Chances are if you run into someone on campus then the conversation will go something like this. “Hi, how’s it going?” “I’m so busy!” “Yep, me too! It must be that time of the semester.” It doesn’t matter when this conversation occurs because it is always that time of the semester.
A study by John Ziker from Boise State University even provides data on how busy we are in higher education. In a blog post, Ziker found that professors at Boise work 61 hours per work and spend 17% of their time in meetings.
The collective response from most of higher education was, “See Forbes, being a professor isn’t the easiest job in America!”
My response was that this is terrible and we’ve got to be more productive with our time. The work of a faculty member, administrator, or nearly anyone in higher education does not require that we spend over sixty hours a week.
Photo credit: Peter Kuo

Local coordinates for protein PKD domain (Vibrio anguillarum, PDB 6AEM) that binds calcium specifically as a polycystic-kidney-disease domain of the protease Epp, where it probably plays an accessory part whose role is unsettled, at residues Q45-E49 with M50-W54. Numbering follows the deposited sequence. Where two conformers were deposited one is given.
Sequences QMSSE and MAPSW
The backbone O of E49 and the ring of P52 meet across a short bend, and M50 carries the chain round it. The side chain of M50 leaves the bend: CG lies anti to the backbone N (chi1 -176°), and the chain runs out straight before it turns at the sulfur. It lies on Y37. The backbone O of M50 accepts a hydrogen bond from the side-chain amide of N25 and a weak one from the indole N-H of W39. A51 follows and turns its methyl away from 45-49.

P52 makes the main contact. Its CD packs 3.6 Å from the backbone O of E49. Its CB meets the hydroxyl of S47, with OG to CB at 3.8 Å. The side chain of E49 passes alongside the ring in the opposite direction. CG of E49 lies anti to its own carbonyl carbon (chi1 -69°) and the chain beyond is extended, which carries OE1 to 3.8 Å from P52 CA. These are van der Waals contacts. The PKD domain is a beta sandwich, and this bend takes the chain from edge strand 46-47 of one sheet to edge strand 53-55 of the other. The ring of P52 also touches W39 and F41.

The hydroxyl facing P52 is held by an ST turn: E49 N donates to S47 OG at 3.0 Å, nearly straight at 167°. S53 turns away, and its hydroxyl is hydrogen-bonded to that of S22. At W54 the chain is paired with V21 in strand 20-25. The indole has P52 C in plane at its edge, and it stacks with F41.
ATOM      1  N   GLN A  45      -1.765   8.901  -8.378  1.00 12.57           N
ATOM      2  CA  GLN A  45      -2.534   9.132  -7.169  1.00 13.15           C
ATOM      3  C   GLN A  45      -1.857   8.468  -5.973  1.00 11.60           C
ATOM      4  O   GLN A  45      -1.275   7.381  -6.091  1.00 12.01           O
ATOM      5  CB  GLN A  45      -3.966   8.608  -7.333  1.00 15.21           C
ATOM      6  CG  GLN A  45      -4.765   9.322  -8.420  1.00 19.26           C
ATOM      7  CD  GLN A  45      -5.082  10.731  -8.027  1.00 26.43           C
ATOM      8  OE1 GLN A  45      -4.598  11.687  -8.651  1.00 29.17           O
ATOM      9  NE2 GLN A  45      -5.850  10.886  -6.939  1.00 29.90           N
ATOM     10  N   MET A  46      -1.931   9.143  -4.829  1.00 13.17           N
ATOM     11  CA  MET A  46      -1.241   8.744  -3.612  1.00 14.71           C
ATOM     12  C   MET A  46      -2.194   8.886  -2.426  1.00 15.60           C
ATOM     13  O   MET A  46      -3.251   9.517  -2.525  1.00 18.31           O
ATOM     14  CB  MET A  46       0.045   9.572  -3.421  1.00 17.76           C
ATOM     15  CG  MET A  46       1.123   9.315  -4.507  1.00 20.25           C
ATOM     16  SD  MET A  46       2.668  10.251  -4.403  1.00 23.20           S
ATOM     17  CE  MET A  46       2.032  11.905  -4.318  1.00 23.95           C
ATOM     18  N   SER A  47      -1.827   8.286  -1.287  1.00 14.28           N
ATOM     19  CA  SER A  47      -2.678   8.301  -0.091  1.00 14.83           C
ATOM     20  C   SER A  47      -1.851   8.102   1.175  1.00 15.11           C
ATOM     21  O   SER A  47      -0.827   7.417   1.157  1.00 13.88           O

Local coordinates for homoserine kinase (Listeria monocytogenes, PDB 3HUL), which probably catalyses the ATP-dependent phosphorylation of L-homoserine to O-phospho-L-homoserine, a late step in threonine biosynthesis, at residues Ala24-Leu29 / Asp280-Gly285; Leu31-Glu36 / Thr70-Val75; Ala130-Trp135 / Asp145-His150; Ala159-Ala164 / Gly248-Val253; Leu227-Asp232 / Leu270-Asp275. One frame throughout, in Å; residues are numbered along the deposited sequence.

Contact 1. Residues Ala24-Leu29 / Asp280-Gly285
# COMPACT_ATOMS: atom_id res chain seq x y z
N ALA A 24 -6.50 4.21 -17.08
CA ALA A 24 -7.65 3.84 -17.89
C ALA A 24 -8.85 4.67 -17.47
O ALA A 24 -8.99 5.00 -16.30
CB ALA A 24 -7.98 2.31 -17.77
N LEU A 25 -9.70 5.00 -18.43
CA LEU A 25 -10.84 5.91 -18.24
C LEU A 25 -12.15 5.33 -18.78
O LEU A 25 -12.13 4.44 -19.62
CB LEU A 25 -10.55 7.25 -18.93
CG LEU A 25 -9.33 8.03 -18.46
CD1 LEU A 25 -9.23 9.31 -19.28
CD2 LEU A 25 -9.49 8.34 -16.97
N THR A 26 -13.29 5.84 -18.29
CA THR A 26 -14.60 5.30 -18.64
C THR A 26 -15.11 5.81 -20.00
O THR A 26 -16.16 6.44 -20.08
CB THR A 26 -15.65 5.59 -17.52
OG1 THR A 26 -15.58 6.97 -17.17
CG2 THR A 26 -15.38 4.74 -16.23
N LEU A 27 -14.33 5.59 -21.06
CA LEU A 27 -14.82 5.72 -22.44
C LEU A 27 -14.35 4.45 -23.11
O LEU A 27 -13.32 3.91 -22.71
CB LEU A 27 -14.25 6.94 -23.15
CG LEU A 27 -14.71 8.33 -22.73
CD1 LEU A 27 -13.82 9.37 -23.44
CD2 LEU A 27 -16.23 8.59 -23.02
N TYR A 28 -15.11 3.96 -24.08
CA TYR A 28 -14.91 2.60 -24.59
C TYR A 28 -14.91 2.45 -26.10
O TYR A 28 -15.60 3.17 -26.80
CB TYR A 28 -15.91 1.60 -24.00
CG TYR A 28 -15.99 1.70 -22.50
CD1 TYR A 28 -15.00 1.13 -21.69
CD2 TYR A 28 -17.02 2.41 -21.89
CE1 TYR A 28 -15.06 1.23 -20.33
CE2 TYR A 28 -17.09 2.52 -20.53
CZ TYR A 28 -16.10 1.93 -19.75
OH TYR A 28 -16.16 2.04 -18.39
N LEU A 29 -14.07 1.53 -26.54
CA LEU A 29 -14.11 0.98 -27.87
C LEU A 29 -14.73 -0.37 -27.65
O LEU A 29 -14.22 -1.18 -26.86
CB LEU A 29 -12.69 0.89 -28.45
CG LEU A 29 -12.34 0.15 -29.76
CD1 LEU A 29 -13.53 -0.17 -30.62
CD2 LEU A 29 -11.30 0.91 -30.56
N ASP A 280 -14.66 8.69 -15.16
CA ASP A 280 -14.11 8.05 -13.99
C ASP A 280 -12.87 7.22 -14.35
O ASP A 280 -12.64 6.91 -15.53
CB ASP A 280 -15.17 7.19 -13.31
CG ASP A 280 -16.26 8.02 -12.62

The curse of knowledge work (which most of us in higher education are engaged in) is that it can largely be done anytime and anywhere. For too many of us that turns into all the time and everywhere.
The rhetoric surrounding higher education- from governments to businesses to parents and students- questions why higher education can’t be more business-like— efficient, cost-effective, and innovative. However, when you take a closer look into past, present, and potential successes of both universities and businesses. It becomes evident that the better question is “Why aren’t businesses striving to be more like universities?”
When it comes to backing up our computer files, we all know we should be doing it. But let’s be honest, most of us don’t. For several years now, I have been using Dropbox and it is the most important tool on my computer. I use it for saving all my documents and files. There are many reasons why you should too.
Photo credit: Flickr Marc Smith
If you aren’t familiar with Dropbox, it is an online (in the cloud) file storage system. You can save documents, photos, videos, or any file to your account. You can access the files on a Mac, PC, or through their online portal. Of all of the features that Dropbox offers, there are at least five that I believe you will find most useful.